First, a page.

Your iTunes library might get even more hi-fi soon, as CNN reports that Apple alongside other digital music retailers are in the process of trying to knock a few music publisher skulls together and upgrade the sound quality of digital music files.
When an album is recorded, it is generally done in a 24-bit audio format. Before being passed down to iTunes, though, this is downgraded to 16-bit files. Part of the reason is to accommodate legacy hardware, even though most modern Macs, and iTunes itself, can handle 24-bit sound. Your iPhone and iPod Touch, though, can’t.
If Apple succeeds in getting the music publishers to up the quality of the tracks available for sale through iTunes, you wouldn’t be able to take advantage of the change at first unless you were on a modern Mac. Additionally, if Apple did not improve the hardware in their iPod line-up, you’d still be consigned to listening to 16-bit songs, presumably through an on-the-fly downgrading process when syncing.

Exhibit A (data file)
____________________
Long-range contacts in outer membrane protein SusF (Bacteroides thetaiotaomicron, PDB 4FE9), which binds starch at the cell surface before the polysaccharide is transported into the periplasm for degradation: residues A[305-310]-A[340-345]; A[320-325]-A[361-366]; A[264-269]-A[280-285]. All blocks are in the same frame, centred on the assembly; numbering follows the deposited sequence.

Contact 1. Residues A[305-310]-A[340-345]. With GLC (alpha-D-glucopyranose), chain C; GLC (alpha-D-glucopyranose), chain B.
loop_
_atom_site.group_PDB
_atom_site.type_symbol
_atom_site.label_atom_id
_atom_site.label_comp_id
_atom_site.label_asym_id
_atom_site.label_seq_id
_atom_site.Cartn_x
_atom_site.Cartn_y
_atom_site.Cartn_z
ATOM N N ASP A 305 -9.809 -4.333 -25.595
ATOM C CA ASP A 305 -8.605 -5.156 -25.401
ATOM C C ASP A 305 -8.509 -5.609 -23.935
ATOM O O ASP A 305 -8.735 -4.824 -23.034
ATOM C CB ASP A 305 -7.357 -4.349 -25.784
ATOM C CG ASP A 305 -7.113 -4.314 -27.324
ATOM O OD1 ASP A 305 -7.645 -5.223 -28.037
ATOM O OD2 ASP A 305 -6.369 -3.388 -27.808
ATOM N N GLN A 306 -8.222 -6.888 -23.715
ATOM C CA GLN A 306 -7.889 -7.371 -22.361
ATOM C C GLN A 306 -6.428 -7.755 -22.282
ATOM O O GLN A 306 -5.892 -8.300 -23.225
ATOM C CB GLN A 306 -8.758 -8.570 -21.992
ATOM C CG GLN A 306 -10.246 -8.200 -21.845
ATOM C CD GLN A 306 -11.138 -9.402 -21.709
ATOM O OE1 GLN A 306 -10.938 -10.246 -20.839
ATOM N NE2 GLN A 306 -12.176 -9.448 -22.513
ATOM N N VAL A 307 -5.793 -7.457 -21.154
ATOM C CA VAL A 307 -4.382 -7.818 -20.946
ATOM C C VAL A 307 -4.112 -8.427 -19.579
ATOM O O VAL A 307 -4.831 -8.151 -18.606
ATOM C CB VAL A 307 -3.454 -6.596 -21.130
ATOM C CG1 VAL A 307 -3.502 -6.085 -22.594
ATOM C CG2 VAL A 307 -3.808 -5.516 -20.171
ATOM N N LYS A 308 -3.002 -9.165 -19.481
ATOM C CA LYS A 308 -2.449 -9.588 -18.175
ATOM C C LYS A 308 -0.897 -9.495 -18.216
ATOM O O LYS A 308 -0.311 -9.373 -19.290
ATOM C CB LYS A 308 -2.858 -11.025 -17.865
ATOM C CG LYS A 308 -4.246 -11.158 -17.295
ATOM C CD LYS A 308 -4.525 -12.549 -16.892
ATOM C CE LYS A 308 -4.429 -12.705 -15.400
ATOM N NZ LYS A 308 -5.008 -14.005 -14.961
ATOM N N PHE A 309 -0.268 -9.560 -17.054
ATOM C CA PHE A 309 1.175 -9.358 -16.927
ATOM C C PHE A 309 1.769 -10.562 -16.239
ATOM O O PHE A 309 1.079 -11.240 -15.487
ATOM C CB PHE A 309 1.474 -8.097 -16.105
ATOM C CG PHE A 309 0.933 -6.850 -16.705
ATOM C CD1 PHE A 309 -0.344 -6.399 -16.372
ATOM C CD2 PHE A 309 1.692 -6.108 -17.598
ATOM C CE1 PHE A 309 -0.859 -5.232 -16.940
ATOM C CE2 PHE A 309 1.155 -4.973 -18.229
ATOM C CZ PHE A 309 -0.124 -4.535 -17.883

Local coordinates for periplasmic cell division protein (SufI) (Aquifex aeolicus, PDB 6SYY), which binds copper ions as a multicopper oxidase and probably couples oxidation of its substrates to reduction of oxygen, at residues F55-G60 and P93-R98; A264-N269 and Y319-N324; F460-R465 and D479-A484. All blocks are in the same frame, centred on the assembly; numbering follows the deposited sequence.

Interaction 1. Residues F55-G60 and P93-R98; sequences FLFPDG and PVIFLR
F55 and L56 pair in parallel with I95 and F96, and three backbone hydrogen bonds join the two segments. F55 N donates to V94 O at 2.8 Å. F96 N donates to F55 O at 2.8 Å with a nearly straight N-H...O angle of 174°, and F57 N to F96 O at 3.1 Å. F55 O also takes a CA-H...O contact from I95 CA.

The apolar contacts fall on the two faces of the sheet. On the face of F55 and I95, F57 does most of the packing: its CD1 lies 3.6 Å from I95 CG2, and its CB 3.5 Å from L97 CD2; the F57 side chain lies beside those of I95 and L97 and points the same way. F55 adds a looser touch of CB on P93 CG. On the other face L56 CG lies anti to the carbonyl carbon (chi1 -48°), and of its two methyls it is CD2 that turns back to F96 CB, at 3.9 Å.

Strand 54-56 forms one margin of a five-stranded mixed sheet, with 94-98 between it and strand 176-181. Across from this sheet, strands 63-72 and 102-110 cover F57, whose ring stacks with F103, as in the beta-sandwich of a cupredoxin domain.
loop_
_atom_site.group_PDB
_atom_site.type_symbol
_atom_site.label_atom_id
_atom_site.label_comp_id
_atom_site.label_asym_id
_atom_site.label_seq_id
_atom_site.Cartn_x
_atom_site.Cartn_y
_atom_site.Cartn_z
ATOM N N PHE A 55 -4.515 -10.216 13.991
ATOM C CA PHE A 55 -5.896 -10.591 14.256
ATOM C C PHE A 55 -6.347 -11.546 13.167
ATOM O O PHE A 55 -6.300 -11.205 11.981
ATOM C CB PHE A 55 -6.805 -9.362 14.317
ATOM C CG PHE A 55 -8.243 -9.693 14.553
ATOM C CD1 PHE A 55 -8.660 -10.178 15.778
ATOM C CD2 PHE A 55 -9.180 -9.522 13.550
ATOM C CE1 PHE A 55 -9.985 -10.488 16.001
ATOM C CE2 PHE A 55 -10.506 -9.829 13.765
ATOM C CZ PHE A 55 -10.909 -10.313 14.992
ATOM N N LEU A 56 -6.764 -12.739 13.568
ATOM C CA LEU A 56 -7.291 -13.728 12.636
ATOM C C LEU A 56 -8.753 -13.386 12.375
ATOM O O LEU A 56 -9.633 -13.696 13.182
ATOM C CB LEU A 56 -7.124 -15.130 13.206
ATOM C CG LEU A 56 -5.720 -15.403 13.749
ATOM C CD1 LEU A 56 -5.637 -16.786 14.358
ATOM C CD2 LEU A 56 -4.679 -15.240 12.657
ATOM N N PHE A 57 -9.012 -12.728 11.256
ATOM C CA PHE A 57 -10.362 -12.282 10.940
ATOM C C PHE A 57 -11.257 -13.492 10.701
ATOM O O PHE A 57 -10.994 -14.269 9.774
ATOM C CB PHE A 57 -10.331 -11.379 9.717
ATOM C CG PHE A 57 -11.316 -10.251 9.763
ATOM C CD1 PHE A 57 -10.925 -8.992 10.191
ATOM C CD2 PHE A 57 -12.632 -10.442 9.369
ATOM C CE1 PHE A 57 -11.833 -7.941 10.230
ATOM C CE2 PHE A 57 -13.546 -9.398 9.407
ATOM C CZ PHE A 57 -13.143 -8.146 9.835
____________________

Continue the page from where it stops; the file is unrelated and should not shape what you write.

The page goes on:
This wouldn’t be the first time Apple has drastically upgraded the quality of its iTunes library. It did the same thing back in January of 2009, doubling the bit-rate and also offering DRM-free tracks for the first time.